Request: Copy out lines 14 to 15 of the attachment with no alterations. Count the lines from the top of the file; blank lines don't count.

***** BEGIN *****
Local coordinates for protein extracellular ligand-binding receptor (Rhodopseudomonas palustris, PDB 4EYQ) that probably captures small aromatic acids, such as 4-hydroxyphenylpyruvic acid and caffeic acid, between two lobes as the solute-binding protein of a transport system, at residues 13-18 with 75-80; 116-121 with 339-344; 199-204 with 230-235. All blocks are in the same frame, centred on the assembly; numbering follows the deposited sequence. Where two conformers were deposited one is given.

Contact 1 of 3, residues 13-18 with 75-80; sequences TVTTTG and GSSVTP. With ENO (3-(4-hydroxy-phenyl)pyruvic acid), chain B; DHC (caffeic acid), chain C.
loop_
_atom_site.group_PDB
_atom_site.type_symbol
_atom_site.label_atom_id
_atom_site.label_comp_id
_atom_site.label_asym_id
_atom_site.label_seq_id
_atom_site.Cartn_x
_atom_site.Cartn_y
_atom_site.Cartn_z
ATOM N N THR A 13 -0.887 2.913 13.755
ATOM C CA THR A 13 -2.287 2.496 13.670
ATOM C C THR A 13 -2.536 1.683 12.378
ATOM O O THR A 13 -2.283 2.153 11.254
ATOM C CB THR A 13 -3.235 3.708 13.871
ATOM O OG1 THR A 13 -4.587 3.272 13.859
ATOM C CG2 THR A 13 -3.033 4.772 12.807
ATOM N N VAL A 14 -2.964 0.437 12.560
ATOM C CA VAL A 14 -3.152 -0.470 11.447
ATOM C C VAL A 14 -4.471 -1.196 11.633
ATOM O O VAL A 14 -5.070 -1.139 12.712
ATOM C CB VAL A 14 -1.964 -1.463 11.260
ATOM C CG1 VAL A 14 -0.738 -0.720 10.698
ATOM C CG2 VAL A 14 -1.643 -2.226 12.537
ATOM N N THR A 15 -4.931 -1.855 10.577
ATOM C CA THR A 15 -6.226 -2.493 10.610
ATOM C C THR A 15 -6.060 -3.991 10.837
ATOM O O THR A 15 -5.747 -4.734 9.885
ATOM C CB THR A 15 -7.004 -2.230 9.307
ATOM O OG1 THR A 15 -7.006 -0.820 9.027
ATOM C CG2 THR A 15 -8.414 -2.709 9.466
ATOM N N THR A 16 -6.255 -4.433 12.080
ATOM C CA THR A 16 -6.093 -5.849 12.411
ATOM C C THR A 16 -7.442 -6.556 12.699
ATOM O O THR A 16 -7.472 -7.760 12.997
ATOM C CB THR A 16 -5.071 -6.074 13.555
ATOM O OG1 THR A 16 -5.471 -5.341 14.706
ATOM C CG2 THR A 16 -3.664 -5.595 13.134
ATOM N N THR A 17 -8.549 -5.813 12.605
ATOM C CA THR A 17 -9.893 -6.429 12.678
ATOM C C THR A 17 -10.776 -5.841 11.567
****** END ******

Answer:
ATOM C CA THR A 13 -2.287 2.496 13.670
ATOM C C THR A 13 -2.536 1.683 12.378